Monday's Plain Truth: Titans Offense

Monday's Plain Truth returns as this week as we take a look at what's wrong with the Titans offense following their preseason loss to Atlanta on Friday.

What’s wrong with the Tennessee Titans offense?

That could certainly be a very loaded and debatable question at this point and time, and while the team did score 24 points in their loss to Atlanta in the preseason opener on Friday night, the starting offense managed just one touchdown in their three series of game action.

That in and of itself might not be overly concerning, especially considering quarterback Marcs Mariota suffered his first rookie moments on back to back possession by throwing his first interception in a Titans jersey and then losing his first fumble on the next.

Mariota showed he has a very short memory and mental toughness following those gaffs. He returned for his next series and engineered a scoring drive by completing 5 of 5 pass attempts to drive the team to the Atlanta six-yard line where running back Dexter McCluster capped the drive with his six-yard run around left end for the Titans first touchdown of the evening.

All that is great, but there were some takeaways from the first team offense that are concerning.

The Titans struggled to run the football last season and did so again on Friday. For the game the Titans averaged just 3.0 yards per rushing attempt. That’s not great, but not the worst possible scenario.

However, when you look at the starting offensive line and take their efforts away from the team average, there is a major concern afoot.

The starting offensive line and running back Bishop Sankey managed to average just 1.9 yards per carry. That would not be winning football on X-Box, much less in the NFL.

While one game could certainly be an anomaly, it can also be taken as an area of concern considering developments during Sunday’s first practice following the Atlanta loss.

The Titans have moved people around some on the offensive line during OTA’s and mini-camp, looking to see who has the versatility to play different positions if the need arose. On Sunday however, we saw some new looks that have not been seen regularly so far in any portion of the teams work.

Right tackle Byron Bell saw time at left guard while Fernando Velasco saw work at center and utility lineman Jamon Meridith worked at right tackle.

Any of these move in and of themselves would not garner much attention, but when the happen in conjunction with each other, some eyebrows were raised and attention redirected.

Let’s be clear that center Brian Schwenke stepped on a teamamtes foot and missed a few plays to recover, and Velasco being in with the first unit has occurred, the entirety of these moves lead myself and my fellow media members to collectively agree (something that doesn’t always happen on most any subject) that the Titans coaching staff were considering changes on the offensive line.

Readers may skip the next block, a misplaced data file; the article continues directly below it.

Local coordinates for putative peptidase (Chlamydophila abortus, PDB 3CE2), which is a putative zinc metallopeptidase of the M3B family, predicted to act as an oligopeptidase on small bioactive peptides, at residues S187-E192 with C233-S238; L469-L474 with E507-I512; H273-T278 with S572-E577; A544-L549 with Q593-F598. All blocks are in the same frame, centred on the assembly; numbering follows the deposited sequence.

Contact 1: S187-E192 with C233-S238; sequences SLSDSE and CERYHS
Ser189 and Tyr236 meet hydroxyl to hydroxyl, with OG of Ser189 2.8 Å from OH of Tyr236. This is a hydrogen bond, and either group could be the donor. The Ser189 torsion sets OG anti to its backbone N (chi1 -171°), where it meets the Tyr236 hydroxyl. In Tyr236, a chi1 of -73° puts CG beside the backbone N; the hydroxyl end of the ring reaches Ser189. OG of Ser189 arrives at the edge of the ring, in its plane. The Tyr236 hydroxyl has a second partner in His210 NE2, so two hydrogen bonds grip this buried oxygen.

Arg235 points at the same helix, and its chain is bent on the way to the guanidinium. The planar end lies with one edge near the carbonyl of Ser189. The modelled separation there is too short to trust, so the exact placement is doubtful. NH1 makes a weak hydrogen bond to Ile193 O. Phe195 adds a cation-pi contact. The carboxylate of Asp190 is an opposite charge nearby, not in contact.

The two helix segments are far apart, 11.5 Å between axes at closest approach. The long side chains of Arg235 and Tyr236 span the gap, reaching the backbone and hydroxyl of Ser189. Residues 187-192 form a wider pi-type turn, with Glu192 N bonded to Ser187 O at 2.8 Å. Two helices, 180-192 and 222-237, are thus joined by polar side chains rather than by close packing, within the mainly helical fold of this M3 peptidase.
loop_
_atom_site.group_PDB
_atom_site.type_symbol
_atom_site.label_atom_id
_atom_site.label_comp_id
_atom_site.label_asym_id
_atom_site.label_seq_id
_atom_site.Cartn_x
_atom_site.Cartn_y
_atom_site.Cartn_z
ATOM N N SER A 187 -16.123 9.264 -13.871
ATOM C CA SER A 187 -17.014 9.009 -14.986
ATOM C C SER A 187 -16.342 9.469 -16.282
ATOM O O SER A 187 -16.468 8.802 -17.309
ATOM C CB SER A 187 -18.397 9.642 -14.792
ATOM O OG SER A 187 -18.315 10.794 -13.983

Head coach Ken Whisenhunt has talked repeatedly since his arrival about creating competition, and to his credit, he and his staff along with general manager Ruston Webster have redesigned the roster to do just that. There is competition at multiple positions, but it was a forgone conclusion that the offensive line was not one of those areas.

That was until now, where it seems that there could indeed be some competition at possibly three of the five spots.

Only left tackle Taylor Lewan and right guard Chance Warmack seem locked in at their respective positions, the other could become contested, and perhaps they should be contested.

I’m no coach, and I’m not going to sit behind my keyboard and claim to be one, or to have the answers to fix what ailed the running game on Friday in the Georgia Dome, but it is clear that the starting unit as it was constructed struggled last season when healthy and together, and it did so again Friday.

I also do not intend this article to be a shot at any of the offensive linemen who are not named Lewan or Warmack. All these guys are working hard and busting their tails in practice to become the best players they can be, but something is still amiss.

The original five could well be the team’s best unit and there together on opening day, but between now and then they must find a way to fix whatever problems they are having if this team is to avoid another long, losing season.

While Whisenhunt downplayed any potential for the moves on Sunday, it is worth noting and watching as practice continues this week leading up to Sunday night’s preseason home opener with the St. Louis Rams.

Former Titans head coach Jeff Fisher has a formidable front seven on defense and the Titans offensive line will be tested to run the football against them. The Rams could make them look bad, that is certainly a very good possibility, but let’s home that the Titans do not contribute to the Rams cause, at least with the first unit, otherwise change might be a necessity.

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